Chiwetel Ejiofor on bringing his ‘Maleficent: Mistress of Evil’ character to life
The British actor says the fantasy film was important and fun
Chiwetel Ejiofor learned a trick: Stop overthinking.
The British actor — who in 2013 destroyed us in 12 Years a Slave with his emotional portrayal of Solomon Northup, a free black man from upstate New York who is kidnapped and sold into slavery — surprised himself as he was working his way through his directorial debut, The Boy Who Harnessed The Wind. The movie premiered at Sundance Film Festival earlier this year.
Ejiofor is a masterful actor; a 2006 BAFTA Orange Rising Star Award, five Golden Globe nominations, an OBE from Queen Elizabeth II, Screen Actors Guild nominations and an Oscar nomination back that up.
But his experience of being behind the camera challenged him to approach acting in a different way — and he felt it bringing his Maleficent: Mistress of Evil character Conall to life. The film will be released on Friday.
“I’m going to give myself away a little bit, but you do the work and you do all the preparation and then you hand over the project,” he said with a chuckle. “Occasionally, you run into someone who says, maybe at a party or something, ‘I’ve been looking at your face for about a year.’ And it’s your only interaction with the editorial department. And that’s always been my experience until directing a film and being in editorial day after day going through the minutiae of a performance, peeling it apart, putting it back together, all of the work of postproduction, which really then after that process just informs so much of what I then bring to acting now.
“And equally, there are risks you can take. I used to always feel a little bit like, ‘Oh, I don’t want to do that in case it ends up in the movie and I don’t like it very much.’ But that can hold you back from just taking certain risks and making certain choices that maybe don’t work. I think it’s made me a better actor. I hope.”
Has he looked at his resume and glowing reviews?
Ejiofor’s projects and choices since his Oscar nomination have been remarkable. He’s been able to use his influence in the industry to get pieces made that might otherwise go unnoticed. These past few years, the Sundance Film Festival has benefited from his presence and from projects such as his directorial debut.
“There are loads of scripts that I haven’t got rid of that are piled up in a corner that I need to start sorting through. I realize that there are films that I didn’t make but that I saw,” Ejiofor said. “I even might’ve forgot that I read [those scripts], or I was centered at some point. And it’s so interesting to think about the films that you don’t do, but then later on you might have loved that movie. It’s a sort of strange thing.”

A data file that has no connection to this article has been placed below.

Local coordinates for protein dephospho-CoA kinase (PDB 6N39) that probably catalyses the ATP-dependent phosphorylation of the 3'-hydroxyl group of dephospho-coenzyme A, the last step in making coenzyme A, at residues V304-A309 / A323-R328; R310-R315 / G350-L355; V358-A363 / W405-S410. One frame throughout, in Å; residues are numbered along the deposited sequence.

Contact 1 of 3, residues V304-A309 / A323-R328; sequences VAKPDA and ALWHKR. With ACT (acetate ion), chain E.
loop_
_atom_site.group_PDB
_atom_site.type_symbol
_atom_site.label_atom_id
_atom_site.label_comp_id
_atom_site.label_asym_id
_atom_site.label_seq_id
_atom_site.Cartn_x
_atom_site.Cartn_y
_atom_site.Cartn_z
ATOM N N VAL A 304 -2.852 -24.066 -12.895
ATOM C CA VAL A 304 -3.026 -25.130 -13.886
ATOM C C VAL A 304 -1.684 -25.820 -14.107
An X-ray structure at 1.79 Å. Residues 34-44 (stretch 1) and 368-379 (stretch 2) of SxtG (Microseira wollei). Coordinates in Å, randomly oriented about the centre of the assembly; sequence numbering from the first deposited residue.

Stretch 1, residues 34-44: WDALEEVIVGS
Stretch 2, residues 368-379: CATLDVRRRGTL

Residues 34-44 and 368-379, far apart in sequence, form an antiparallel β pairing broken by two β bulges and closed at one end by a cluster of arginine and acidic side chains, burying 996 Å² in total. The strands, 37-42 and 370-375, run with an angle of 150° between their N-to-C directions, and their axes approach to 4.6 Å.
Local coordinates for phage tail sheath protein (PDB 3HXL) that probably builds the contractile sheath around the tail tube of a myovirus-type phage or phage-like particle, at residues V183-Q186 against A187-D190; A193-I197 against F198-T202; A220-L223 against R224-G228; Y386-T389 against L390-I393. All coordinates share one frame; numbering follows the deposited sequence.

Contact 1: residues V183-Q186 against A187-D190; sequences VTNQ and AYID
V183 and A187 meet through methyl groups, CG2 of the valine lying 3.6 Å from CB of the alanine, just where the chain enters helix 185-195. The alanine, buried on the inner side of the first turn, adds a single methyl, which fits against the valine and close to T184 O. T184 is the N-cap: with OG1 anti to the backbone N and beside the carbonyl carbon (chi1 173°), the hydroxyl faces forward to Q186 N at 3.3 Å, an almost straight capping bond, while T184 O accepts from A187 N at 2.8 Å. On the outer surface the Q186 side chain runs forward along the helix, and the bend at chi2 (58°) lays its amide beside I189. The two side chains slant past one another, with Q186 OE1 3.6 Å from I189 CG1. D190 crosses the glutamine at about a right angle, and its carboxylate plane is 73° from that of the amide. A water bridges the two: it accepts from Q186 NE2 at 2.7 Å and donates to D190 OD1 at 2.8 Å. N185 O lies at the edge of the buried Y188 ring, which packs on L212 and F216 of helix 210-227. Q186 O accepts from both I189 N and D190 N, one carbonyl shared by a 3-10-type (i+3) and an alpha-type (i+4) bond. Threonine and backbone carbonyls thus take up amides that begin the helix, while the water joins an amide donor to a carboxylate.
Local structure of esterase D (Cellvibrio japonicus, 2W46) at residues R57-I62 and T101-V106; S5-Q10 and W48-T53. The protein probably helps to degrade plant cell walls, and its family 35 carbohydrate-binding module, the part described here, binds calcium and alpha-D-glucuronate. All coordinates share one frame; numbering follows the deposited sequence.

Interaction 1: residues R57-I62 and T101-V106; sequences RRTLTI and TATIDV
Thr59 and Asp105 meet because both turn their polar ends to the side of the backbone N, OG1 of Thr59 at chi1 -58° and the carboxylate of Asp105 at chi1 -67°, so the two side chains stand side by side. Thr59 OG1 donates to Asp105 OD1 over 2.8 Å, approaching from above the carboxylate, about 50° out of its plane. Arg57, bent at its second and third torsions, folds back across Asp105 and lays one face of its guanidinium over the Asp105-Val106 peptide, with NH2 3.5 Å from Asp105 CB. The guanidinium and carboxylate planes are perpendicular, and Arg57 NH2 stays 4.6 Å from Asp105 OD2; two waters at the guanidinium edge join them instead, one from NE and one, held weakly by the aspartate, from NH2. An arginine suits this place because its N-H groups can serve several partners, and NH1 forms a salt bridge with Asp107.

It’s not so strange. In 2014, Ejiofor walked away from the Oscars without a statuette, but with a greater purpose.
In between the big-budget flicks such as 2016’s Doctor Strange, this summer’s The Lion King and his new film Maleficent: Mistress of Evil, he’s turned in beautiful work such as 2018’s Come Sunday (a real-life story of a preacher who is excommunicated) and 2019’s The Boy Who Harnessed the Wind, about an African schoolboy who comes from a family of farmers and is trying to save his village from a drought.
“The Boy Who Harnessed the Wind was something that I was working on for a long time and very passionate about, so I prioritized it. In the end you have to because it becomes such a kind of focal point for your life. And if you don’t do it, nobody’s pushing that particular boulder uphill,” he said. “I was just thrilled with the film and the whole experience of doing it.”
Not that he doesn’t still love the big films that we see him impacting. He does — as long as the messaging is right. It’s why he said yes to the Maleficent sequel.
“I just thought it was powerful, important and fun,” he said. “And I’d not done really that sort of deep investment into the fantasy world, and so I thought that’d be really interesting to explore and then to do that within the context of somebody that I respect and admire, like Angelina Jolie and how her films always represent her worldview. That’s a special thing to be part of.”